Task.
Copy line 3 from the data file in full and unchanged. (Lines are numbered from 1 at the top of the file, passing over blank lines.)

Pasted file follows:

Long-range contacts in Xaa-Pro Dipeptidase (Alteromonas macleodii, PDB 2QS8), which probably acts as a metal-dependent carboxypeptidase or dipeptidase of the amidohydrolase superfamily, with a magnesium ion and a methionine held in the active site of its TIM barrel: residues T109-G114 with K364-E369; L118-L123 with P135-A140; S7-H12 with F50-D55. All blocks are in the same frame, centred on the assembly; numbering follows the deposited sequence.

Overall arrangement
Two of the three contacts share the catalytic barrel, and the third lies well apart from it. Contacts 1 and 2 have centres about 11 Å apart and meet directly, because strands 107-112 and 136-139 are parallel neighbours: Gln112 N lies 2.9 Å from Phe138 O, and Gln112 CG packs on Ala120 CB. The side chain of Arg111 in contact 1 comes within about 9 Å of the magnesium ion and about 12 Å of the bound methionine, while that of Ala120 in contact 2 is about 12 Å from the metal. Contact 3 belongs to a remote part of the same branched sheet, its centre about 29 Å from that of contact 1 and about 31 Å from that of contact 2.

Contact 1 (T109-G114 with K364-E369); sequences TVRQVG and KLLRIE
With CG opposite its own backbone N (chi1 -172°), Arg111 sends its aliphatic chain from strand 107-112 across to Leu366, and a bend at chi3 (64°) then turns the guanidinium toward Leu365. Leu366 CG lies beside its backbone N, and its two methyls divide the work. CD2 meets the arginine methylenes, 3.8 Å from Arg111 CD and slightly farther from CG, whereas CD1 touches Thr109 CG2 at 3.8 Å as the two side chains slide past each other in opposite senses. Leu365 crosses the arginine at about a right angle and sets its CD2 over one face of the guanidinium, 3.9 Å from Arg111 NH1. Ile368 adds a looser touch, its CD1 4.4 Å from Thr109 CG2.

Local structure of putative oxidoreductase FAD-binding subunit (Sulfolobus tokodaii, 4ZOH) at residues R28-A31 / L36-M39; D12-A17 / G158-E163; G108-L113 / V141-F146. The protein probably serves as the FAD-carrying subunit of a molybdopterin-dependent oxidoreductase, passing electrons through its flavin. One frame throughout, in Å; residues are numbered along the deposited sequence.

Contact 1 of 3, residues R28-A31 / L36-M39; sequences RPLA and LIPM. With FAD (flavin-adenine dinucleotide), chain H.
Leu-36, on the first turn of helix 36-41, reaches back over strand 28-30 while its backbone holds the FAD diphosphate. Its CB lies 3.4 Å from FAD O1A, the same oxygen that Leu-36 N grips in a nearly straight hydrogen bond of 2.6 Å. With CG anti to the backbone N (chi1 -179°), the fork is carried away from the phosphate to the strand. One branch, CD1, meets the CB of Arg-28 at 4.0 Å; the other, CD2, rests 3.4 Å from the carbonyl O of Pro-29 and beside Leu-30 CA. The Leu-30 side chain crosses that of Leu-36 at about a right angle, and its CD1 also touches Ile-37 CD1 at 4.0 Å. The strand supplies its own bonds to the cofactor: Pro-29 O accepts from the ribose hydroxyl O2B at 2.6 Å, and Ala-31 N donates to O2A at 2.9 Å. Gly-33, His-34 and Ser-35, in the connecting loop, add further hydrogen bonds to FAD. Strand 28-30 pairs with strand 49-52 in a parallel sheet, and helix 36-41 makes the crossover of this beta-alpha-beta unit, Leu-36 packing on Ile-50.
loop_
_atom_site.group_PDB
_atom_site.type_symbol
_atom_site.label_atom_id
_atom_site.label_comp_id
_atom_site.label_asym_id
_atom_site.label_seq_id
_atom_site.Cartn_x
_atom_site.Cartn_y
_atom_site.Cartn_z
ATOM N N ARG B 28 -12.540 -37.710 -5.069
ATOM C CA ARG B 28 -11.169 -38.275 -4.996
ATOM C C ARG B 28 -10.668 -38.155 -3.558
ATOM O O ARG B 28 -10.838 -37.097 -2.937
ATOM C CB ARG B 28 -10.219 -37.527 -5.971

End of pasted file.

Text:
Two of the three contacts share the catalytic barrel, and the third lies well apart from it. Contacts 1 and 2 have centres about 11 Å apart and meet directly, because strands 107-112 and 136-139 are parallel neighbours: Gln112 N lies 2.9 Å from Phe138 O, and Gln112 CG packs on Ala120 CB. The side chain of Arg111 in contact 1 comes within about 9 Å of the magnesium ion and about 12 Å of the bound methionine, while that of Ala120 in contact 2 is about 12 Å from the metal. Contact 3 belongs to a remote part of the same branched sheet, its centre about 29 Å from that of contact 1 and about 31 Å from that of contact 2.